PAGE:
Why Roosevelt opposed government workers’ unions
I am reading a long but very informative article, “The Trouble with Public Sector Unions,” by Daniel DiSalvo, at National Affairs. It includes this:
Even President Franklin Roosevelt, a friend of private-sector unionism, drew a line when it came to government workers: “Meticulous attention,” the president insisted in 1937, “should be paid to the special relations and obligations of public servants to the public itself and to the Government….The process of collective bargaining, as usually understood, cannot be transplanted into the public service.” The reason? F.D.R. believed that “[a] strike of public employees manifests nothing less than an intent on their part to obstruct the operations of government until their demands are satisfied. Such action looking toward the paralysis of government by those who have sworn to support it is unthinkable and intolerable.” Roosevelt was hardly alone in holding these views, even among the champions of organized labor. Indeed, the first president of the AFL-CIO, George Meany, believed it was “impossible to bargain collectively with the government.”Not only was Meany right, but he avoided the split infinitive. Those were the days.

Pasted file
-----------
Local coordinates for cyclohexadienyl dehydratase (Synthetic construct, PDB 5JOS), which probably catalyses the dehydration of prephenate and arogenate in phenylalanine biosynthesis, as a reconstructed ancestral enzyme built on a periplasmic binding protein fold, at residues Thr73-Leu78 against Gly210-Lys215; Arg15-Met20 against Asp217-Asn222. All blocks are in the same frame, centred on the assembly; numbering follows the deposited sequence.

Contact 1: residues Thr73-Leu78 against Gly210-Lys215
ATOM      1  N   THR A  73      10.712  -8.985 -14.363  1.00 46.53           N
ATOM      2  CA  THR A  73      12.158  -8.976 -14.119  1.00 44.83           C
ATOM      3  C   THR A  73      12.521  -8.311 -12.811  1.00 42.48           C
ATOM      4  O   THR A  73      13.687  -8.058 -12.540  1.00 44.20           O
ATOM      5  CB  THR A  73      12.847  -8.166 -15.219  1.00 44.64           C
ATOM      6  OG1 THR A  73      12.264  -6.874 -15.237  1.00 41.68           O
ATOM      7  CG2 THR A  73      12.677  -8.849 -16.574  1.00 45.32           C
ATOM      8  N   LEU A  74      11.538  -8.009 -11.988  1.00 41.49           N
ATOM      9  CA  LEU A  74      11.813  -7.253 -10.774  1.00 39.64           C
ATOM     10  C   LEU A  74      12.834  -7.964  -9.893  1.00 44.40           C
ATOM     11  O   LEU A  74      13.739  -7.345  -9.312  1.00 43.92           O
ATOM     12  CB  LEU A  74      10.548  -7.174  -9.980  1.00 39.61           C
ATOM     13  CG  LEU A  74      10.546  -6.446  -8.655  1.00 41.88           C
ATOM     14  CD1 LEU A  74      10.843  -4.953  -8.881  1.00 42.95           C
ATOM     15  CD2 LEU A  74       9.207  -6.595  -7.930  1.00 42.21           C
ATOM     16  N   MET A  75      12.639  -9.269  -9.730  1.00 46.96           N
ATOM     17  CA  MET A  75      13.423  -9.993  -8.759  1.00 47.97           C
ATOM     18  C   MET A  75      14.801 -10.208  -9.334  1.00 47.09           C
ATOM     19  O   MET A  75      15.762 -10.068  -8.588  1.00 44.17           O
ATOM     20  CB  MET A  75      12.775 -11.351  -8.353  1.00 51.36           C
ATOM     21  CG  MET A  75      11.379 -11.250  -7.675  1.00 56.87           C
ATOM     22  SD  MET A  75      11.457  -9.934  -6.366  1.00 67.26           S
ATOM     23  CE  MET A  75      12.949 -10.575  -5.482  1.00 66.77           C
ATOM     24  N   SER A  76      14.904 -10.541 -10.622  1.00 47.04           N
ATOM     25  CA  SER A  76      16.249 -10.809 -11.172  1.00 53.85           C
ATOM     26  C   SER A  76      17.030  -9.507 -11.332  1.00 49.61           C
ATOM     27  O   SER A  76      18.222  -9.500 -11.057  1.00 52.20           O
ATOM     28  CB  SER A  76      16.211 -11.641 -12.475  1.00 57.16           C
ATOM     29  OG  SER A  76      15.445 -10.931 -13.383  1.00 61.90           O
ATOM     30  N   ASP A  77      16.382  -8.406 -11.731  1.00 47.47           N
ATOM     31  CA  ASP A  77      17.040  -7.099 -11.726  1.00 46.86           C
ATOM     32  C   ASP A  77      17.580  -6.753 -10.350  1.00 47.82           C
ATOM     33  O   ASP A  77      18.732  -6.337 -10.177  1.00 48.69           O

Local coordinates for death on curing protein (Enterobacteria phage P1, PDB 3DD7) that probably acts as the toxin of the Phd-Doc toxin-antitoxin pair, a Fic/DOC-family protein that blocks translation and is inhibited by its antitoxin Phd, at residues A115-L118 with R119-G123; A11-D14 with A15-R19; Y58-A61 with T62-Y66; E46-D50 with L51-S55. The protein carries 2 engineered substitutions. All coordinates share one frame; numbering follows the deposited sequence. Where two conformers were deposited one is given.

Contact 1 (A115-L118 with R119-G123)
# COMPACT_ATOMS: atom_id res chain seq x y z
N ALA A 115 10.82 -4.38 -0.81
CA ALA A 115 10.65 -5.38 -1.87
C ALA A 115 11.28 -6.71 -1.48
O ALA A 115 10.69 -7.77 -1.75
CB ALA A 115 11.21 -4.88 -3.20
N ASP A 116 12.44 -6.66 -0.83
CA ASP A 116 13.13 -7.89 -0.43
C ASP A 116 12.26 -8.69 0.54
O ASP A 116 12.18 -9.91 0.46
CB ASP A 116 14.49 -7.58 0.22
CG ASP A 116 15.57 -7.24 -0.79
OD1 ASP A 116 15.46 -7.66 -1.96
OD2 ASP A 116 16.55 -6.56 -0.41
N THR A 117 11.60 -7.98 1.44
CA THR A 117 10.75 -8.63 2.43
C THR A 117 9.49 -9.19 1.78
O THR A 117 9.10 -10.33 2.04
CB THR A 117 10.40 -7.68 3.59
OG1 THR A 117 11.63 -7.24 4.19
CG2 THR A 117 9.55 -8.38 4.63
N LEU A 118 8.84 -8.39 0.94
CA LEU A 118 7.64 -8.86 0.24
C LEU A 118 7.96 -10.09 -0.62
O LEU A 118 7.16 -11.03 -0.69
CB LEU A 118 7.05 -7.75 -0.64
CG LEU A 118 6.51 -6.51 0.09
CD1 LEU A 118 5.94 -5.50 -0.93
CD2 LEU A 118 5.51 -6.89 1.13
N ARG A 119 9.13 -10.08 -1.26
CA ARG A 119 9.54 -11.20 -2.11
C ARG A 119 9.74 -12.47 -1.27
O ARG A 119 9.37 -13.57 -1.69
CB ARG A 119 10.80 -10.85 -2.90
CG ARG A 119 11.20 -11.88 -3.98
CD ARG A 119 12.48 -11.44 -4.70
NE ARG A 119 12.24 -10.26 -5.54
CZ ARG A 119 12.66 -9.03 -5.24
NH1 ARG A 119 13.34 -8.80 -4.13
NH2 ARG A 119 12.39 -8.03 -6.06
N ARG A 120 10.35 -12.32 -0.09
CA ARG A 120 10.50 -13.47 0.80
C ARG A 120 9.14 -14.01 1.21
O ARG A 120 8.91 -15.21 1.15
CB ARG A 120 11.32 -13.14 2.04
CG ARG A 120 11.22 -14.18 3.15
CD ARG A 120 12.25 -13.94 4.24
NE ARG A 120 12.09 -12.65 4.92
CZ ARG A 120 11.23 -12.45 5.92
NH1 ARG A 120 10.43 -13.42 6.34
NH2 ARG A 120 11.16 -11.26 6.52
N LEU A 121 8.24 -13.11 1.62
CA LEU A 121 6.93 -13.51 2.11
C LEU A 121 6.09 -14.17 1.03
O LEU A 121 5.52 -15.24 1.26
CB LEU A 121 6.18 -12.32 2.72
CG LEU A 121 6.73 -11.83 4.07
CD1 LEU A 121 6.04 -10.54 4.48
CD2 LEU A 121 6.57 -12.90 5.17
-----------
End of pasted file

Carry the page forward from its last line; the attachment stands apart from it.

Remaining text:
Posted by Lawrence Auster at February 21, 2011 12:12 PM | Send